When you look at someone who’s a master at their craft, you’ll notice that they’ve always built routines for the ordinary parts of life, so they can focus on what they’re best at.
These “micro systems” take a tiny amount of time to create, but you reap the rewards forever.
I’ve been building these systems year after year — to earn more, find a dream job, improve social skills, become more focused — and it helps me save my mental energy for things that really matter.
This is even more important in my business.
I want to make sure my team and I are focused on the right things each day and not wasting time doing unproductive tasks.
Here’s just a few examples of “micro systems” in my company:
- I made a list of restaurants and coffee shops I like, and if I’m having a business meeting, I always meet at 1 of the same 3. No minor decisions!
- I have a 40-page document that details my travel preferences so my assistant can book flights quickly.
- I write emails that are optimized for action, and expect my team to communicate with me and each other the same way.
We also have a system for how we create meeting agendas.
The problem with most meeting agendas
We’ve experienced a meeting that’s unproductive at best and useless and worst.
The kind that sucks up hours of our day we could have been using for more productive things — like our actual jobs.
This is usually a symptom of a poorly crafted meeting agenda — or worse: no meeting agenda at all.
How we set meeting agendas
We’ve made it a point at IWT to make our team as productive as possible and that means holding meetings only when necessary and sticking to an agenda.
An agenda allows everyone involved to prepare ahead of time, stay on track during the meeting, and perform the appropriate follow up actions.
Here are 5 things every IWT meeting has in common:
- The scheduled meeting time is as short as possible. When you schedule a meeting for an hour, the time will get filled. If it’s simply a status meeting, we shorten the meeting time to 30, or even 15 minutes. We’ve found that team members will stay succinct and just as much gets accomplished.
- The meeting has a single objective. Too often, meetings cover too many topics. The result is that there are parts of the meeting that aren’t relevant to everyone attending (which means they shouldn’t be there). Instead, if we have more than one topic to discuss, we’ll schedule (short) back-to-back meetings. For example, Monday morning we hold our all-team meeting for 30 minutes and then immediately following, we hold a 15-minute managers meeting. This way, we push out the information that’s important to everyone, and discuss management items with the smaller group.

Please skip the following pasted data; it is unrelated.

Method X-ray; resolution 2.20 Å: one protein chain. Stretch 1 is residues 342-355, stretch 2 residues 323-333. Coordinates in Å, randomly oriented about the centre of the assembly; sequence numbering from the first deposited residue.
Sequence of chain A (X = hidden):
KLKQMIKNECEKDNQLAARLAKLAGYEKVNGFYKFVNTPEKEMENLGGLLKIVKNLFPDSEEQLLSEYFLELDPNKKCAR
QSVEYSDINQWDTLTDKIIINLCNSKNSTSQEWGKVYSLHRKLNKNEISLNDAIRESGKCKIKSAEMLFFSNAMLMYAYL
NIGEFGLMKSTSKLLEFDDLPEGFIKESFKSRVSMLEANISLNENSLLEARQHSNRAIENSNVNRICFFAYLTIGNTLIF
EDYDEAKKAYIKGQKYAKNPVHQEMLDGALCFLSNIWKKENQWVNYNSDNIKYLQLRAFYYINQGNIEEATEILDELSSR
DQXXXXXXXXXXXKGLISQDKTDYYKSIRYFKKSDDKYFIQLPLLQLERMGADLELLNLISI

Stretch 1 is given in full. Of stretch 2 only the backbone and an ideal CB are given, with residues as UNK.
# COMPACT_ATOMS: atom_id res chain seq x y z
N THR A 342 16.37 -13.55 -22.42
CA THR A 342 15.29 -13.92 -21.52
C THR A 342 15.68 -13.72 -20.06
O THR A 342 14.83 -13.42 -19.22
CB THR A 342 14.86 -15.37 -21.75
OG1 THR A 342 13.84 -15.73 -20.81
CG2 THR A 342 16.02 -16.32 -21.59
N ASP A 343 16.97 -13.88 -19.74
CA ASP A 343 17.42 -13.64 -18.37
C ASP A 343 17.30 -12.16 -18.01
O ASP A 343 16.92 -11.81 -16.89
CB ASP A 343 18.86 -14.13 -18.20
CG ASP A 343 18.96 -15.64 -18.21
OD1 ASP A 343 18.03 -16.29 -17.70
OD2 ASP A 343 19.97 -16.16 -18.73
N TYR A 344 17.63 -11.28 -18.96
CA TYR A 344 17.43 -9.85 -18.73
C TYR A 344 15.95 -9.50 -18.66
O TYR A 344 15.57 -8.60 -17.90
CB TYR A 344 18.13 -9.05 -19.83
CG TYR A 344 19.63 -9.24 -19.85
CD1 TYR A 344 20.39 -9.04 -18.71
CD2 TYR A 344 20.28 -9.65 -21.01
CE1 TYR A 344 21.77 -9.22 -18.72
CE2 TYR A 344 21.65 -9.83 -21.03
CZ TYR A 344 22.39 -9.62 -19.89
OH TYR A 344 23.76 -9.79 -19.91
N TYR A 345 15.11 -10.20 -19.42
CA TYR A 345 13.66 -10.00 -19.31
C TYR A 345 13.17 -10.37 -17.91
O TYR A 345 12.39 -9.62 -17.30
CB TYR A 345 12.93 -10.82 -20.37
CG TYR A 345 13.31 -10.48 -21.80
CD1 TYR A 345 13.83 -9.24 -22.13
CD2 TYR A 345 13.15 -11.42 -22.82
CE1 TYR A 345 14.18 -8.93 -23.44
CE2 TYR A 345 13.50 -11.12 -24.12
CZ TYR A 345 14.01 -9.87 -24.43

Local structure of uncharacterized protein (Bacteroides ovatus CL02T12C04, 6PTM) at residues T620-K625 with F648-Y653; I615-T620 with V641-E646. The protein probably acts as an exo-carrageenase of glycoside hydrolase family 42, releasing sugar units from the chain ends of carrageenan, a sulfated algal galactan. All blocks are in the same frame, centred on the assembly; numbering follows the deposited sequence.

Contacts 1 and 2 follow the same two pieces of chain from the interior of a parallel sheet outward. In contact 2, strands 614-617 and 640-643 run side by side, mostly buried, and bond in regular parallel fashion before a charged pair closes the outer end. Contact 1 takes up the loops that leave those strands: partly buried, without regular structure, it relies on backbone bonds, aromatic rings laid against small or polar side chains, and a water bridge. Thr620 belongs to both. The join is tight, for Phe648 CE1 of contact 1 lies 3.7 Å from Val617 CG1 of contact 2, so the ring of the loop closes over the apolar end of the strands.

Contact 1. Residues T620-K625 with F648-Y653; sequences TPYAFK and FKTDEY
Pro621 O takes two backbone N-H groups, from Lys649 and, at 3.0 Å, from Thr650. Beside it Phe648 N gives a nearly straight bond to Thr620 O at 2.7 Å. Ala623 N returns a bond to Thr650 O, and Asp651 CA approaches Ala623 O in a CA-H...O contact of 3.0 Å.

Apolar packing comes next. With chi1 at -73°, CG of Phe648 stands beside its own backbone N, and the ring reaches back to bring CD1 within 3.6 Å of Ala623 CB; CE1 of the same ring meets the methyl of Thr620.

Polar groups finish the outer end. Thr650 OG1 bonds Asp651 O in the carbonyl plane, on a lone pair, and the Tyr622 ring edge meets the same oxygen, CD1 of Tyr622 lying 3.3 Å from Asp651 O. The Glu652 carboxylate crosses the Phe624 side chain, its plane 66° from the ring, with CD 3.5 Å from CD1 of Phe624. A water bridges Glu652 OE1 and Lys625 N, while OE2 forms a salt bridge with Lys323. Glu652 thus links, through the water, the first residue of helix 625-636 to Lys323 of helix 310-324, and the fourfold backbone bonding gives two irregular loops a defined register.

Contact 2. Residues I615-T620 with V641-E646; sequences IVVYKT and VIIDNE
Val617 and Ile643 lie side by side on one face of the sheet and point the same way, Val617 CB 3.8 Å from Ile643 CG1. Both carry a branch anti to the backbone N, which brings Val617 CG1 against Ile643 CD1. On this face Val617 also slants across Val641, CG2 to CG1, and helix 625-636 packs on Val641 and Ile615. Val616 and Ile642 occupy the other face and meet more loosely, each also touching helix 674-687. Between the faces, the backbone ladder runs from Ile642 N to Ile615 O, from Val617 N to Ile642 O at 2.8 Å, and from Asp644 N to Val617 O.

- Everyone gets the agenda document ahead of time. Being able to review the agenda before the meeting means everyone is prepared. If I need some metrics or a status report, time isn’t being wasted in the meeting gathering the information. The team can add relevant information right into the agenda doc so we can quickly cover most items. This also allows everyone to prepare any questions or sticking points that the team can work through together.
- A meeting is not the ideal forum for every discussion. Since we’re a 100% virtual company, we use a variety of communication tools on a daily basis. Certain types of problems are best discussed in a meeting, but many are better suited for a Slack channel, Trello board, or even a 1-on-1 conversation or an email. For example, if a status report reveals a technical flaw in one of our systems, troubleshooting details don’t usually need to be shared in the meeting, even though I’d like to see what’s going on later. When meetings get “into the weeds” or off-topic, it’s time to get back to the primary purpose of the meeting.
- Recognize your team. It’s important for me to acknowledge the contributions of my team at every meeting. Each Monday, I feature one of the team members plus recognize small-team and individual accomplishments. Team managers do the same. This makes everyone feel invested in the success of the project and company as a whole.
How to optimize communication after the meeting
We use a few systems for better communication, especially via email after a meeting.
First, for status updates, items that need review, or urgent communication, the whole team communicates this information in the subject line. This might look like this:
We also use clear next steps in the final sentence such as:
- Please approve by 2pm ET today.
- Are you available for a meeting tomorrow morning to discuss?
- Unless I hear back from you by EOD today, I’ll proceed as follows….
If the email is only to share information and there’s no action needed, we use the acronym “NRN” which means there is “no response needed” from the recipient. (These are my favorite emails to receive.)
A final key tool for effective communication is to have a vault of email scripts that you can use and tweak for any situation. I have scripts on everything from giving meeting agendas to finessing tricky situations to asking for time off.
I gathered some of them together in a free guide.
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